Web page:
For more on orchids, please click here
Tuesday, 19 August 2008
A couple of months ago I caught the Eurostar train (or the Whoosh, as my friend Miranda always refers to it) from London to Paris. It was the first time I had seen the much praised* refurbishment of St Pancras station, the new Eurostar terminus in London.
What a disappointment!!
I was already familiar with St Pancras in its old, under-used guise as an extension of King's Cross station, and I had been shown around the adjoining Grand Midland Hotel some years ago, to see its abandoned Gothick splendours and catch a glimpse of a by-gone age of travel.
Revisiting, I expected to see sensitive and clever re-use of a marvellous and decoratively splendid space. What I saw was plate glass and polished steel, chopping up my sight lines in all directions. Everything, from the jumble of goods in the array of high street shops (chain stores), to the new bronze statuary, had to be viewed at least partly through the plate glass which was being used to divide up the space into different functionalities.
And while we are on the subject of sinking -- the statue of Betjeman is quite sweet, and you can at least get an unimpeded view of it, but what's with all the nautical references in the quotations from his poems? Surely the man wrote enough about train travel? -- there must have been something that could have been used that wouldn't have mystified travellers, even when those not familiar with his work are presented with a single line with no context to help make sense of it.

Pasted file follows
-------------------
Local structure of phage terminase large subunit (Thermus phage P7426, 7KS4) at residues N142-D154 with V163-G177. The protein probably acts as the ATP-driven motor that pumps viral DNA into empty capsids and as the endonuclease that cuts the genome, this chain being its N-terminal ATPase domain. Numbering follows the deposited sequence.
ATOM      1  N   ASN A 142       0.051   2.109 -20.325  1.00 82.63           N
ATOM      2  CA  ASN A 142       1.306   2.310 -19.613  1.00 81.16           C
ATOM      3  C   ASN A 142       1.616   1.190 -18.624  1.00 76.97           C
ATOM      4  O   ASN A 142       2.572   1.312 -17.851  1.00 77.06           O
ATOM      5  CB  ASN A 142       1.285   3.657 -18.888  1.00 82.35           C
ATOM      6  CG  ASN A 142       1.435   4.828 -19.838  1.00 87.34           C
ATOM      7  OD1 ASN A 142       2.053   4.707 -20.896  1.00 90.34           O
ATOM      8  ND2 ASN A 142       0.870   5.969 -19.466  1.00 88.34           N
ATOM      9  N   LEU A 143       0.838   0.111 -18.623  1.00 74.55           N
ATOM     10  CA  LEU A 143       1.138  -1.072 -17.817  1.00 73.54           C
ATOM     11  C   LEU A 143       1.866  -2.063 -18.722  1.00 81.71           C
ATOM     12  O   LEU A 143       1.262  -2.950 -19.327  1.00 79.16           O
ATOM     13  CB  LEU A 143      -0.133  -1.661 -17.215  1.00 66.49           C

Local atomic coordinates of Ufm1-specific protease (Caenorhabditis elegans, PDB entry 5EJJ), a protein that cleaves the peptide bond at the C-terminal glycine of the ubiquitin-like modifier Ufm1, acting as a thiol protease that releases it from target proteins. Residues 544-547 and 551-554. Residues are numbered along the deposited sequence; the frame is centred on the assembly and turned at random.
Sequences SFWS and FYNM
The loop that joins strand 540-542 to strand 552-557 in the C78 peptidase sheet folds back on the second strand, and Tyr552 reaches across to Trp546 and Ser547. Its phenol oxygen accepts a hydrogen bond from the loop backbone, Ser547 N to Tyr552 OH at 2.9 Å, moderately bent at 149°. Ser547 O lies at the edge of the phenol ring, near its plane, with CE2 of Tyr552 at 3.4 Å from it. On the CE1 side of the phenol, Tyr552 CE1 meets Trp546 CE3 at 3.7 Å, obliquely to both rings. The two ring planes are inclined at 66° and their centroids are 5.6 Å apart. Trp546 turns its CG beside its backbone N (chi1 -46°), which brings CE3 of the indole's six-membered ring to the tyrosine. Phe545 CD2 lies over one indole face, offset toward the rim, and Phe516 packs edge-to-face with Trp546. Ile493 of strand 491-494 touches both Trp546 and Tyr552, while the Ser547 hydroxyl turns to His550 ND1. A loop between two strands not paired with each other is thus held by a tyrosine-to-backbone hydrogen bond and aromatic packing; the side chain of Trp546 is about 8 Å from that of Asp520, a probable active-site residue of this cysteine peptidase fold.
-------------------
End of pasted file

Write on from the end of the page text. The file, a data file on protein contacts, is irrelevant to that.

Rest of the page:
*Turns out to be rather 'much hyped'.
**That's architects of this ilk, not the architects I know are out there and understand how to set an old building up for modern use. I am also well aware that once the designer hands the project over to the men with the chequebooks, they often no longer have any influence.
***The caption on this picture, which I got from e-architect, says 'Concourse once airy and calm is overflowing with people and shops'.
Monday, 18 August 2008
I know that as a semi-retired rock and roll superstar and all round well know person (let me have my dreams.......) I should be used to seeing myself on TV and in the newspaper.
Like all people of that ilk, I can't resist looking for myself. So when I received the videos of the Tour de France I had to go through them frame by frame. All three sets. Although the picture feed is the same for the coverage in Australia, France and the UK, the editing is different. They all go to ads at different times, and the UK broadcast went to a special feature just at the wrong time.
On the Australian broadcast though.... THAT'S ME!! You can tell that, because I am at least a metre taller than anyone else in town.
Yup, it isn't a good image. It's a photo of the TV screen. But that is definitely me.
Sunday, 17 August 2008
Le Louroux is a village we pass through on our way to and from Tours.
At the moment, there is a huge amount of building work happening at the chateau. The outer defensive wall is being rebuilt, and it is being re-roofed.
It isn't the only chateau we pass on a semi-regular basis that is being re-roofed, and whenever I see one of them I think "aren't I glad I'm not paying for that".
Not that I would mind owning a place like this.
Saturday, 16 August 2008
In 1920 the building on Place des Halles in Preuilly sur Claise that is currently the Veterinary Clinic was an ironmongery.